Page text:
Extended-Release Oxycodone/Acetaminophen: Overview of a Novel Opioid

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New analgesic formulation designed to provide both immediate and prolonged analgesia for up to 12 hours in patients with acute pain.
New analgesic formulation designed to provide both immediate and prolonged analgesia for up to 12 hours in patients with acute pain.

In 2014, the US Food and Drug Administration approved the first and only extended-release (ER) formulation of oral oxycodone HCl and acetaminophen (Xartemis XR, made by Mallinkrodt, Inc).

Previously known as MNK-795, the product is designed to provide both immediate and prolonged analgesia for up to 12 hours in patients with acute pain. It is intended for use in patients for whom alternative treatments are ineffective, not tolerated, or otherwise inadequate.

In a review published in the Journal of Pain Research, Mary Bekhit, MD, from UCLA David Geffen School of Medicine in Los Angeles, CA, discusses the pharmacological properties, clinical utility, contraindications and patient considerations associated with ER oxycodone and acetaminophen (APAP) combination therapy.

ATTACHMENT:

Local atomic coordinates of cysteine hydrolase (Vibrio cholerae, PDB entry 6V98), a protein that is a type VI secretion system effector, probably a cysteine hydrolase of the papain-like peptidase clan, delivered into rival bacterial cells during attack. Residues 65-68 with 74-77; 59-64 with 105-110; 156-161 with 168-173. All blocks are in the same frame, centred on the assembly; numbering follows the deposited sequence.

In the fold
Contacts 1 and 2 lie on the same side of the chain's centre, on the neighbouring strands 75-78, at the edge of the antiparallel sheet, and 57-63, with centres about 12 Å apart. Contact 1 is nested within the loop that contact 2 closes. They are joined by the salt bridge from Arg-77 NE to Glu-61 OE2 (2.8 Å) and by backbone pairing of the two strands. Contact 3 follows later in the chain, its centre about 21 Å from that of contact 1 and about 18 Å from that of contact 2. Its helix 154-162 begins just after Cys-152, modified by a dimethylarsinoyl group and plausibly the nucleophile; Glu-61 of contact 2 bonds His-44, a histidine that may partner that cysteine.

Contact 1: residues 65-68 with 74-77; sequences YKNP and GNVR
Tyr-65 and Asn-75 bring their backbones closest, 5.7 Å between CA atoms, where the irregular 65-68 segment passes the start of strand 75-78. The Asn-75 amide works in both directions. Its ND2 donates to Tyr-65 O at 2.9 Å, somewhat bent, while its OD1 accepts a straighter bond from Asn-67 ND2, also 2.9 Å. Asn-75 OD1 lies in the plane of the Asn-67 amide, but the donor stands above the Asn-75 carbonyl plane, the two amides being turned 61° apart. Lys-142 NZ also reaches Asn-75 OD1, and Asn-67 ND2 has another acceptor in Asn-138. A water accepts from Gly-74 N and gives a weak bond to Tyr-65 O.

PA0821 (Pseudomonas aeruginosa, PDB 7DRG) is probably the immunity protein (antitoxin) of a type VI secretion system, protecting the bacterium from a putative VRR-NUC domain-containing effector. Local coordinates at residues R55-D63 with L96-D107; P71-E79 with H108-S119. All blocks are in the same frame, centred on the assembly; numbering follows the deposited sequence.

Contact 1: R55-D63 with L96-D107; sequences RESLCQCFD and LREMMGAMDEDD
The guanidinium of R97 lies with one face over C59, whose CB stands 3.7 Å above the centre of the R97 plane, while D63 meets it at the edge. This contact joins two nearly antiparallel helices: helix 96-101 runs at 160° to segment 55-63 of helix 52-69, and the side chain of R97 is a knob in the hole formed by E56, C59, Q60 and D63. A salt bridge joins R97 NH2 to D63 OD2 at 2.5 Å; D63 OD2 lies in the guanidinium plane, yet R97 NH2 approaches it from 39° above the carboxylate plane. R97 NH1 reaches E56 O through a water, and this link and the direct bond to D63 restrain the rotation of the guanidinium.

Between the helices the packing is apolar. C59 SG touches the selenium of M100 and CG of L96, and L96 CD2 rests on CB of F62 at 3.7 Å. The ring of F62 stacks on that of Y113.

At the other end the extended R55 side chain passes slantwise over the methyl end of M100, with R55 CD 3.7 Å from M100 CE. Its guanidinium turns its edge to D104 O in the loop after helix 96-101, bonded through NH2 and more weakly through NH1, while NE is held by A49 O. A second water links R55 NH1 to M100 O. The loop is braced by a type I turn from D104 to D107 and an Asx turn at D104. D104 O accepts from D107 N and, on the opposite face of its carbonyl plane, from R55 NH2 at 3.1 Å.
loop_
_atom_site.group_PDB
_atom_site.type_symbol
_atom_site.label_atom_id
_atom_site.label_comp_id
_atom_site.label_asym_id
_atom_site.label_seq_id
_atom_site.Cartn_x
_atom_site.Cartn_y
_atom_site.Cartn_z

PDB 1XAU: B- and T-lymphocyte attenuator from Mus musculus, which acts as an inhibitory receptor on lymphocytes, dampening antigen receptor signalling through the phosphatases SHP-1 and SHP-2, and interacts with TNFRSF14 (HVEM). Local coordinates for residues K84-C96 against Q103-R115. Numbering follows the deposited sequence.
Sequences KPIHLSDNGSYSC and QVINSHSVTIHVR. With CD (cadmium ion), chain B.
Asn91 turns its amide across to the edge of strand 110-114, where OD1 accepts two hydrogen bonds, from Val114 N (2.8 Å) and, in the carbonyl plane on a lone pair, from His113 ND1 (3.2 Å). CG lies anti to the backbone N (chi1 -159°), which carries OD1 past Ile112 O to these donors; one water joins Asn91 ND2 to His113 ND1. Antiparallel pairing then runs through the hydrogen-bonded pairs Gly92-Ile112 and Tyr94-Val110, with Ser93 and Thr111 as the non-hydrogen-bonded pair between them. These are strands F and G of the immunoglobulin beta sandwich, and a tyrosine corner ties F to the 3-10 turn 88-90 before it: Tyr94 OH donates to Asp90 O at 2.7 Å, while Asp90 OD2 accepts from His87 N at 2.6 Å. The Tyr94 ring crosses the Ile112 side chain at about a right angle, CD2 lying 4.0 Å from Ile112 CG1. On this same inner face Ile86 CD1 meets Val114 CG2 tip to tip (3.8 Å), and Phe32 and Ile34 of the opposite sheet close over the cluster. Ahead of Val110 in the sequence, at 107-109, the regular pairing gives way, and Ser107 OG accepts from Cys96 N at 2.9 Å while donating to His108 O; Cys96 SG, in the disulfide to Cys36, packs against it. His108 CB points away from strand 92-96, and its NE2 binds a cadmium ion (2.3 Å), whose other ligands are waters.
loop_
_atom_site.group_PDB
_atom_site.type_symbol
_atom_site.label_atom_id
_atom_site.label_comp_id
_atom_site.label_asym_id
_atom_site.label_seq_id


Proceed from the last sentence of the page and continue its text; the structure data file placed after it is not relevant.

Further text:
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"Despite the abundance of opioids available for treatment of acute pain, as well as the large variety of dif­ferent classes of analgesics in addition to the opioid family, many patients still frequently experience undertreated acute pain," Dr. Bekhit points out, noting a need for new therapeutic alternatives.

ER oxycodone/acetaminophen expands the armamentarium for treating acute pain by offering a dual benefit over previously available immediate-release (IR) analgesics: a prolonged duration of action, and multimodal analgesia through combination of an opioid and nonopioid component, Dr. Bekhit writes.

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